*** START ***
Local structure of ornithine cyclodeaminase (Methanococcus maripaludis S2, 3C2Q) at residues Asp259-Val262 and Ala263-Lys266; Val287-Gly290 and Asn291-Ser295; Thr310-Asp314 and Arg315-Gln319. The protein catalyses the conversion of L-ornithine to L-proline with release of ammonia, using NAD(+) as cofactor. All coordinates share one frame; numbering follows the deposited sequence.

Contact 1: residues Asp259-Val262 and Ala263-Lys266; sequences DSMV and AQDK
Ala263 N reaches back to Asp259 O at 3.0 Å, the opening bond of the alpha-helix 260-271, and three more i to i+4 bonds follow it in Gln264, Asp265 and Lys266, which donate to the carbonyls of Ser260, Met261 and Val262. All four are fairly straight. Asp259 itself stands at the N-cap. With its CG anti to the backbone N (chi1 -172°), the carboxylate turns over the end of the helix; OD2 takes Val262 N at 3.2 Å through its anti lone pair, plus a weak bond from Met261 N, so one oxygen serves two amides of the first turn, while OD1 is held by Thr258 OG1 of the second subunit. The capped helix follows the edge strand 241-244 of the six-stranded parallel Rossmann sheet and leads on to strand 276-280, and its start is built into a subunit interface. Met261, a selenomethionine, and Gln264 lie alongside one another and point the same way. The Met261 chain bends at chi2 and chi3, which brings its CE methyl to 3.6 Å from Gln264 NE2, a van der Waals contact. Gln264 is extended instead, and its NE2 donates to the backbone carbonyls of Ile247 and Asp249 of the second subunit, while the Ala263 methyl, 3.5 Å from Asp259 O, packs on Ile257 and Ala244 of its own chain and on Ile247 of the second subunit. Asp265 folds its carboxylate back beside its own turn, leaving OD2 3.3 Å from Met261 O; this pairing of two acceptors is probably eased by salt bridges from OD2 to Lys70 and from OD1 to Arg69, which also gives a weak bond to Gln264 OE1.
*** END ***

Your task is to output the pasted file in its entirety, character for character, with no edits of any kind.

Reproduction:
Local structure of ornithine cyclodeaminase (Methanococcus maripaludis S2, 3C2Q) at residues Asp259-Val262 and Ala263-Lys266; Val287-Gly290 and Asn291-Ser295; Thr310-Asp314 and Arg315-Gln319. The protein catalyses the conversion of L-ornithine to L-proline with release of ammonia, using NAD(+) as cofactor. All coordinates share one frame; numbering follows the deposited sequence.

Contact 1: residues Asp259-Val262 and Ala263-Lys266; sequences DSMV and AQDK
Ala263 N reaches back to Asp259 O at 3.0 Å, the opening bond of the alpha-helix 260-271, and three more i to i+4 bonds follow it in Gln264, Asp265 and Lys266, which donate to the carbonyls of Ser260, Met261 and Val262. All four are fairly straight. Asp259 itself stands at the N-cap. With its CG anti to the backbone N (chi1 -172°), the carboxylate turns over the end of the helix; OD2 takes Val262 N at 3.2 Å through its anti lone pair, plus a weak bond from Met261 N, so one oxygen serves two amides of the first turn, while OD1 is held by Thr258 OG1 of the second subunit. The capped helix follows the edge strand 241-244 of the six-stranded parallel Rossmann sheet and leads on to strand 276-280, and its start is built into a subunit interface. Met261, a selenomethionine, and Gln264 lie alongside one another and point the same way. The Met261 chain bends at chi2 and chi3, which brings its CE methyl to 3.6 Å from Gln264 NE2, a van der Waals contact. Gln264 is extended instead, and its NE2 donates to the backbone carbonyls of Ile247 and Asp249 of the second subunit, while the Ala263 methyl, 3.5 Å from Asp259 O, packs on Ile257 and Ala244 of its own chain and on Ile247 of the second subunit. Asp265 folds its carboxylate back beside its own turn, leaving OD2 3.3 Å from Met261 O; this pairing of two acceptors is probably eased by salt bridges from OD2 to Lys70 and from OD1 to Arg69, which also gives a weak bond to Gln264 OE1.